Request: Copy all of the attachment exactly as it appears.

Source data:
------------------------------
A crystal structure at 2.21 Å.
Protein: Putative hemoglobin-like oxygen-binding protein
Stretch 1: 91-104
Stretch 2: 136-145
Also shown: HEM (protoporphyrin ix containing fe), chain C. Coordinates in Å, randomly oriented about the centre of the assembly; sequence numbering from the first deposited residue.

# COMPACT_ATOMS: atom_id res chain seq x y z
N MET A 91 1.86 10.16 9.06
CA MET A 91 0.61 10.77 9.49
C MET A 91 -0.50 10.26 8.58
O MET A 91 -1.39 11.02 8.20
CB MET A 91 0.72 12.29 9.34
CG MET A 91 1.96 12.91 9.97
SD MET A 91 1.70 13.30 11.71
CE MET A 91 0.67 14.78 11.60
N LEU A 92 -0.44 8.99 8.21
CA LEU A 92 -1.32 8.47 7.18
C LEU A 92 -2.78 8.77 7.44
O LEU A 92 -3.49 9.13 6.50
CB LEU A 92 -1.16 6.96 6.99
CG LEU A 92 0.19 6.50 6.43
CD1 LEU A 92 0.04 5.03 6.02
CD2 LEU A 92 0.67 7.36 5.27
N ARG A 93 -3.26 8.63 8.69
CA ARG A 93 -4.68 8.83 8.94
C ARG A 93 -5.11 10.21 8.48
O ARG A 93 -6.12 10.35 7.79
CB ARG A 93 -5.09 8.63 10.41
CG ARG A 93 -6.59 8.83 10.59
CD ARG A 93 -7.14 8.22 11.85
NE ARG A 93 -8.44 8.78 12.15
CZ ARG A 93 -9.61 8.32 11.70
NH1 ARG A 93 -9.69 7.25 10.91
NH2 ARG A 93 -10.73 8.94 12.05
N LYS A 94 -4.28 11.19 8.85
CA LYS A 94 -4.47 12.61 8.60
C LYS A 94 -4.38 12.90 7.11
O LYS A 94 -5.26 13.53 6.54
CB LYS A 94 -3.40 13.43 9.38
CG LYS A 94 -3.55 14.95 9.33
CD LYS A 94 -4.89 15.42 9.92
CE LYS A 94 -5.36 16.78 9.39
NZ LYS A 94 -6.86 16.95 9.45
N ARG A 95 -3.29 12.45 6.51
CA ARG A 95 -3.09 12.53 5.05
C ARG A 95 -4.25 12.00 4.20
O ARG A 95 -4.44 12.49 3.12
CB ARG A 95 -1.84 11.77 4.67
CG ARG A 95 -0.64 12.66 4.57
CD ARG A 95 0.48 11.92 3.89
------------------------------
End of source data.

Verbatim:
A crystal structure at 2.21 Å.
Protein: Putative hemoglobin-like oxygen-binding protein
Stretch 1: 91-104
Stretch 2: 136-145
Also shown: HEM (protoporphyrin ix containing fe), chain C. Coordinates in Å, randomly oriented about the centre of the assembly; sequence numbering from the first deposited residue.

# COMPACT_ATOMS: atom_id res chain seq x y z
N MET A 91 1.86 10.16 9.06
CA MET A 91 0.61 10.77 9.49
C MET A 91 -0.50 10.26 8.58
O MET A 91 -1.39 11.02 8.20
CB MET A 91 0.72 12.29 9.34
CG MET A 91 1.96 12.91 9.97
SD MET A 91 1.70 13.30 11.71
CE MET A 91 0.67 14.78 11.60
N LEU A 92 -0.44 8.99 8.21
CA LEU A 92 -1.32 8.47 7.18
C LEU A 92 -2.78 8.77 7.44
O LEU A 92 -3.49 9.13 6.50
CB LEU A 92 -1.16 6.96 6.99
CG LEU A 92 0.19 6.50 6.43
CD1 LEU A 92 0.04 5.03 6.02
CD2 LEU A 92 0.67 7.36 5.27
N ARG A 93 -3.26 8.63 8.69
CA ARG A 93 -4.68 8.83 8.94
C ARG A 93 -5.11 10.21 8.48
O ARG A 93 -6.12 10.35 7.79
CB ARG A 93 -5.09 8.63 10.41
CG ARG A 93 -6.59 8.83 10.59
CD ARG A 93 -7.14 8.22 11.85
NE ARG A 93 -8.44 8.78 12.15
CZ ARG A 93 -9.61 8.32 11.70
NH1 ARG A 93 -9.69 7.25 10.91
NH2 ARG A 93 -10.73 8.94 12.05
N LYS A 94 -4.28 11.19 8.85
CA LYS A 94 -4.47 12.61 8.60
C LYS A 94 -4.38 12.90 7.11
O LYS A 94 -5.26 13.53 6.54
CB LYS A 94 -3.40 13.43 9.38
CG LYS A 94 -3.55 14.95 9.33
CD LYS A 94 -4.89 15.42 9.92
CE LYS A 94 -5.36 16.78 9.39
NZ LYS A 94 -6.86 16.95 9.45
N ARG A 95 -3.29 12.45 6.51
CA ARG A 95 -3.09 12.53 5.05
C ARG A 95 -4.25 12.00 4.20
O ARG A 95 -4.44 12.49 3.12
CB ARG A 95 -1.84 11.77 4.67
CG ARG A 95 -0.64 12.66 4.57
CD ARG A 95 0.48 11.92 3.89